Following Instructions

For Wednesday, July 4, 2018. Translated by Javier Liendo.

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Photo: @DPresidencia

Imposed Prosecutor General Tarek William Saab said that another 23 prosecutors were arrested for allegedly engaging in corruption during Luisa Ortega Díaz’ administration: “Corruption is a scourge that can grievously harm our revolution. Since corruption’s ultimate goal is to embezzle the nation and this hurts both the people and entrepreneurs,” said the wise Saab, before reporting the arrest of another 20 citizens for embezzling preferential dollars granted by the National Center of Foreign Commerce (Cencoex). Saab also spoke of the arrest warrant issued against Pablo Machillanda, head of the Venezuelan Triathlon Federation, for “alleged document forgery, false attestation before a public authority, criminal association and obtaining illegal profits,” he explained, before highlighting the complaints made by Sports Minister Pedro Infante, which allowed the opening of this investigation. Sadly, Saab forgot to mention that his actions aren’t independent, but ordered by Nicolás. That’s how they (shamelessly) announced it on the President’s Office’s Twitter account (@DPresidencia), the same day that Cáritas de Venezuela denounced the State’s assault on the dignity of Venezuelans, especially the most vulnerable, for whom fragility and hunger-driven dependency, lack of medicines, abuse of power and the collapse of public services have intensified. For Cáritas, the rupture of Venezuela’s social tissue and normal lifestyle “is undeniable and is plain to see for everyone”; the government remains blind, though.

More on human rights

“Traitor! Get out, murderer! The streets are for the people, not for the oligarchy!” That’s what the Tupamaros were yelling to intimidate Lilian Tintori and the relatives of political prisoners who tried to offer statements near the Prosecutor’s Office.

During the attack, the National Bolivarian Police (PNB) left the area, clearing the way for “colectivos.” A couple of relatives of political prisoners managed to submit a document demanding due process and full freedom for the detainees; the rest had to leave to avoid an escalation. If the PNB can work in favor of these attackers, it shouldn’t surprise us that a soldier with such a long record of assaulting students, lawmakers and journalists as Bladimir Lugo Armas was promoted to Brigadier General and that Nicolás even decorated him. But Lugo’s promotion is an offense and so is Saab’s inaction about his record, because in May, the National Union of Press Workers demanded the Prosecutor’s Office to open a criminal investigation against him. Aside from this, Caracas’ second court of Military Control ordered the release of student Ariana Granadillo, arrested on June 23 in CICPC HQ in Táchira State. Ariana is barred from leaving the country or offer statements to the media, and she must report before court every eight days, despite her arbitrary detention and the tortures she has suffered.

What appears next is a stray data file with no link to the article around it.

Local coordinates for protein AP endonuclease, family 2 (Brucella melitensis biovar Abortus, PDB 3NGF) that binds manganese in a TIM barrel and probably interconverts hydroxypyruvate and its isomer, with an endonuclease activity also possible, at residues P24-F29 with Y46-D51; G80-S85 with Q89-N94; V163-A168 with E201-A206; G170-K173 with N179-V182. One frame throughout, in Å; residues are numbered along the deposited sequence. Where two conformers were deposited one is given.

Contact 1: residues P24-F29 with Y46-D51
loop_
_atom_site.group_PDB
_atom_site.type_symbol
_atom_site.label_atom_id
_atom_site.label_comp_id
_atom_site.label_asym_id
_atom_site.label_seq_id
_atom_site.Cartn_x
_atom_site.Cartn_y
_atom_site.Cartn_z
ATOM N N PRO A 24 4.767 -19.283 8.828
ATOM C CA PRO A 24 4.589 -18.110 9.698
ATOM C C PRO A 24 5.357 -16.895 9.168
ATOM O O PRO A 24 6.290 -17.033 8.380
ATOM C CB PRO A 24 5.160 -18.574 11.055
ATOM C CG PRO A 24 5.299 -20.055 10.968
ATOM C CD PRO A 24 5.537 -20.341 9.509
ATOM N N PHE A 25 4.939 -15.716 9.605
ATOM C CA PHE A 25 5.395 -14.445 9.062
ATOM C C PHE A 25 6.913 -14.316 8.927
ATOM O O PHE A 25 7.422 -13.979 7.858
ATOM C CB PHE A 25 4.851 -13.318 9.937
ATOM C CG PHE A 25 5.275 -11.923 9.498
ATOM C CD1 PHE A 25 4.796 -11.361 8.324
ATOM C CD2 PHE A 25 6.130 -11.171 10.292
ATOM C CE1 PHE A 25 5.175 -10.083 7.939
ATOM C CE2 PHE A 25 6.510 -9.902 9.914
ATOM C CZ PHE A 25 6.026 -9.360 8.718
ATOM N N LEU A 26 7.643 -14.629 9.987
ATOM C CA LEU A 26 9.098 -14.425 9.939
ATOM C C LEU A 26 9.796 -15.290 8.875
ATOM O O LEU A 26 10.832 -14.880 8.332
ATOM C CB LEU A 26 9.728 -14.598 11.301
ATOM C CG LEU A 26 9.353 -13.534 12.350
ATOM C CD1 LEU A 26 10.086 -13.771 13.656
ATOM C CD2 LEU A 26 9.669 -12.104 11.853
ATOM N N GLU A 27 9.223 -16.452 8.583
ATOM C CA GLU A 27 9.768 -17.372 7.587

The corruption Tarek doesn’t see

This Tuesday, the Swiss company Glencore announced that it was summoned by the U.S. Justice Department regarding an investigation for acts of corruption related to its activities in Nigeria, Venezuela and the Democratic Republic of Congo. News of the summons demolished their shares in London. It’s worth noting that, in 2013, Correo del Caroní, Armando.info and Ipys Venezuela wrote a journalistic series called “Glencore, the tzar of Venezuelan aluminum,” so chavismo had plenty of information. Lawmaker Winston Flores announced the alleged embezzlement of $100 million due to corruption in the Venezuelan Institute of Social Security (IVSS) during Carlos Rotondaro’s administration, explaining operations made by former officials with companies in Panama to purchase supplies and medicines “charging fees to companies that provided services to hospitals.”

According to Flores, Rotondaro left the IVSS “because he’s at odds with Giuseppe Yoffreda, head of the Venezuelan Exports Corporation and other military officers,” saying that the shortage of medicines is caused by corruption and because there’s an inner military struggle in the military to control the imports of these products.

Another Chinese aid